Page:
Cerys Matthews reveals how her uncle taped 150 interviews for a biography of Dylan Thomas

Cerys Matthews on Dylan Thomas

The singer reveals how her uncle taped 150 interviews for a biography of the famous Welsh poet
DIY is not fun and we've finally realised this as a nation

Homebase closures: 'DIY is not fun'

Homebase has announced the closure of one in four of its stores. Nick Harding, who never did know his awl from his elbow, is glad to see the back of DIY
The Battle of the Five Armies: Air New Zealand releases new Hobbit-inspired in-flight video

Air New Zealand's wizard in-flight video

The airline has released a new Hobbit-inspired clip dubbed "The most epic safety video ever made"
Pumpkin spice is the flavour of the month - but can you stomach the sweetness?

Pumpkin spice is the flavour of the month

The combination of cinnamon, clove, nutmeg (and no actual pumpkin), now flavours everything from lattes to cream cheese in the US
11 best sonic skincare brushes

11 best sonic skincare brushes

Forget the flannel - take skincare to the next level by using your favourite cleanser with a sonic facial brush
Paul Scholes column: I'm not worried about Manchester United's defence - Chelsea test can be the making of Phil Jones and Marcos Rojo

Paul Scholes column

I'm not worried about Manchester United's defence - Chelsea test can be the making of Jones and Rojo
Frank Warren: Boxing has its problems but in all my time I've never seen a crooked fight

Frank Warren: Boxing has its problems but in all my time I've never seen a crooked fight

While other sports are stalked by corruption, we are an easy target for the critics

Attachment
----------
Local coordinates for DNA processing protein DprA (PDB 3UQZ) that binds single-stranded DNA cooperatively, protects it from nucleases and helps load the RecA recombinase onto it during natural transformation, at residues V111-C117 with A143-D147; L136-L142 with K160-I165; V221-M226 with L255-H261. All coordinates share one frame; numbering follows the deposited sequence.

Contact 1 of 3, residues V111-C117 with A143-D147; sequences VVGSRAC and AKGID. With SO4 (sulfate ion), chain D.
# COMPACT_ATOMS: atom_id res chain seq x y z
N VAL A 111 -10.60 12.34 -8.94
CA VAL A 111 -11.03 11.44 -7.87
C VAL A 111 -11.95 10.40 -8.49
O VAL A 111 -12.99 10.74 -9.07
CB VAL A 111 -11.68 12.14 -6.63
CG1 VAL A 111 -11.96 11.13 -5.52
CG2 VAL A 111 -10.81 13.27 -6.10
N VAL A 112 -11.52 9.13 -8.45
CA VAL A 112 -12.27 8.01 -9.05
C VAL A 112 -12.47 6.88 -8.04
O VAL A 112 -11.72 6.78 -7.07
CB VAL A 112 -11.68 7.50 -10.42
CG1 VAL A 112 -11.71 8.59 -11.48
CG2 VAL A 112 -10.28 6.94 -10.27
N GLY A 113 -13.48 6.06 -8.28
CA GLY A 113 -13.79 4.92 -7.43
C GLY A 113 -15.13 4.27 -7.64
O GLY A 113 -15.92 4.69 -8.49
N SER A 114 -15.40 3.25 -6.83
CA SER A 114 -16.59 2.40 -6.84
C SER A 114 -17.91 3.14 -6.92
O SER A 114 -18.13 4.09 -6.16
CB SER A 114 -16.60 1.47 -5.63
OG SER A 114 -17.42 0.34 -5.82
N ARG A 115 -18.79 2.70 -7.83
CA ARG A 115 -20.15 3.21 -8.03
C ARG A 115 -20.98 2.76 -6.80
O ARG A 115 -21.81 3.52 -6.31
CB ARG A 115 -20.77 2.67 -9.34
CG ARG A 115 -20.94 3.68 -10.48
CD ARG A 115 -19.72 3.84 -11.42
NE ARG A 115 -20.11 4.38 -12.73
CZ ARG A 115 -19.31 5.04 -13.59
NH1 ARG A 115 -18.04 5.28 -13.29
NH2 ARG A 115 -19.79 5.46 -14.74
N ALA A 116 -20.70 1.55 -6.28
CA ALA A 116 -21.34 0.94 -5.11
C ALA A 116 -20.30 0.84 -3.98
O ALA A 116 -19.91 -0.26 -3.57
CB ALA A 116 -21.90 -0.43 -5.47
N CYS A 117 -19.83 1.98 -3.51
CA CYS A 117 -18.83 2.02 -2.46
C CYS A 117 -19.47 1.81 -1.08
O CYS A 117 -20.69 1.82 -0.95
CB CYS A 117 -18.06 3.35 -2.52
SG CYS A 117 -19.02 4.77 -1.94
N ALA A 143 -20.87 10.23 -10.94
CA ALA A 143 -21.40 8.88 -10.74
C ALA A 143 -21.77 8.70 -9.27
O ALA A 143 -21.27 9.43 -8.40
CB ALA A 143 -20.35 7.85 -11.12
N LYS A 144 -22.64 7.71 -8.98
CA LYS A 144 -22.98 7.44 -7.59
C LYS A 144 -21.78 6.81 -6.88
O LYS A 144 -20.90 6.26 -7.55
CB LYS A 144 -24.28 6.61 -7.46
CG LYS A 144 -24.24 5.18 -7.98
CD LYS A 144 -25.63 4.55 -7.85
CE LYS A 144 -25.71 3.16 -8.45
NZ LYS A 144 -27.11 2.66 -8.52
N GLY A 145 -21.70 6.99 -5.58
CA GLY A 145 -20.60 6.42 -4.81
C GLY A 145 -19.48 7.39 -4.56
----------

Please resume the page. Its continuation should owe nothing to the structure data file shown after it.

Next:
Jamie Roberts exclusive interview: 'I'm a man of my word – I'll stay in Paris'

Jamie Roberts: 'I'm a man of my word – I'll stay in Paris'

Wales centre says he’s not coming home but is looking to establish himself at Racing Métro
How could three tourists have been battered within an inch of their lives by a burglar in a plush London hotel?

A crime that reveals London's dark heart

How could three tourists have been battered within an inch of their lives by a burglar in a plush London hotel?
Meet 'Porridge' and 'Vampire': Chinese state TV is offering advice for citizens picking a Western moniker

Lost in translation: Western monikers

Chinese state TV is offering advice for citizens picking a Western moniker. Simon Usborne, who met a 'Porridge' and a 'Vampire' while in China, can see the problem
Handy hacks that make life easier: New book reveals how to rid your inbox of spam, protect your passwords and amplify your iPhone

Handy hacks that make life easier

New book reveals how to rid your email inbox of spam, protect your passwords and amplify your iPhone with a loo-roll
KidZania lets children try their hands at being a firefighter, doctor or factory worker for the day

KidZania: It's a small world

The new 'educational entertainment experience' in London's Shepherd's Bush will allow children to try out the jobs that are usually undertaken by adults, including firefighter, doctor or factory worker